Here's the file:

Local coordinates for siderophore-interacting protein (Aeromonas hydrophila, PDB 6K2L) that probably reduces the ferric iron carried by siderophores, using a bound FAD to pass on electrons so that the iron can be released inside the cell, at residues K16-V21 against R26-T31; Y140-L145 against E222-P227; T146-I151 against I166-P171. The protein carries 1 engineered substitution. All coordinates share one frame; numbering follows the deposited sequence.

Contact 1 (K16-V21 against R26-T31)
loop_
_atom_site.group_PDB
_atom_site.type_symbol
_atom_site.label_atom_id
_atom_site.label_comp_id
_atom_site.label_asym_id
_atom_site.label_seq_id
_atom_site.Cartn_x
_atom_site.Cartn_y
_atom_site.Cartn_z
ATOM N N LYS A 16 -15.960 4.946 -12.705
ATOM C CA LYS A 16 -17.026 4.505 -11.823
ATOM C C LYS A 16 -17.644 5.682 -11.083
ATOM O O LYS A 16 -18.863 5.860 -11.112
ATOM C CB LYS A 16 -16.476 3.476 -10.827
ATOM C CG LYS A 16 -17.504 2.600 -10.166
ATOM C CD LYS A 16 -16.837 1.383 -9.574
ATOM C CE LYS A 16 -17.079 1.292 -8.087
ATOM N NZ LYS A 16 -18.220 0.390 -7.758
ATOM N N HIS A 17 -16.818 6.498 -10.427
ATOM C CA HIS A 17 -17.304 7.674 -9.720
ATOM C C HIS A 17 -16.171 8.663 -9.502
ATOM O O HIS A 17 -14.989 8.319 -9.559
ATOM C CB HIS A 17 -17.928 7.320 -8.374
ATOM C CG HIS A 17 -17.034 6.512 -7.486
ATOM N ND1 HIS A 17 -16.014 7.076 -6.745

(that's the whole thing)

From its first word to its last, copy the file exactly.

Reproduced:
Local coordinates for siderophore-interacting protein (Aeromonas hydrophila, PDB 6K2L) that probably reduces the ferric iron carried by siderophores, using a bound FAD to pass on electrons so that the iron can be released inside the cell, at residues K16-V21 against R26-T31; Y140-L145 against E222-P227; T146-I151 against I166-P171. The protein carries 1 engineered substitution. All coordinates share one frame; numbering follows the deposited sequence.

Contact 1 (K16-V21 against R26-T31)
loop_
_atom_site.group_PDB
_atom_site.type_symbol
_atom_site.label_atom_id
_atom_site.label_comp_id
_atom_site.label_asym_id
_atom_site.label_seq_id
_atom_site.Cartn_x
_atom_site.Cartn_y
_atom_site.Cartn_z
ATOM N N LYS A 16 -15.960 4.946 -12.705
ATOM C CA LYS A 16 -17.026 4.505 -11.823
ATOM C C LYS A 16 -17.644 5.682 -11.083
ATOM O O LYS A 16 -18.863 5.860 -11.112
ATOM C CB LYS A 16 -16.476 3.476 -10.827
ATOM C CG LYS A 16 -17.504 2.600 -10.166
ATOM C CD LYS A 16 -16.837 1.383 -9.574
ATOM C CE LYS A 16 -17.079 1.292 -8.087
ATOM N NZ LYS A 16 -18.220 0.390 -7.758
ATOM N N HIS A 17 -16.818 6.498 -10.427
ATOM C CA HIS A 17 -17.304 7.674 -9.720
ATOM C C HIS A 17 -16.171 8.663 -9.502
ATOM O O HIS A 17 -14.989 8.319 -9.559
ATOM C CB HIS A 17 -17.928 7.320 -8.374
ATOM C CG HIS A 17 -17.034 6.512 -7.486
ATOM N ND1 HIS A 17 -16.014 7.076 -6.745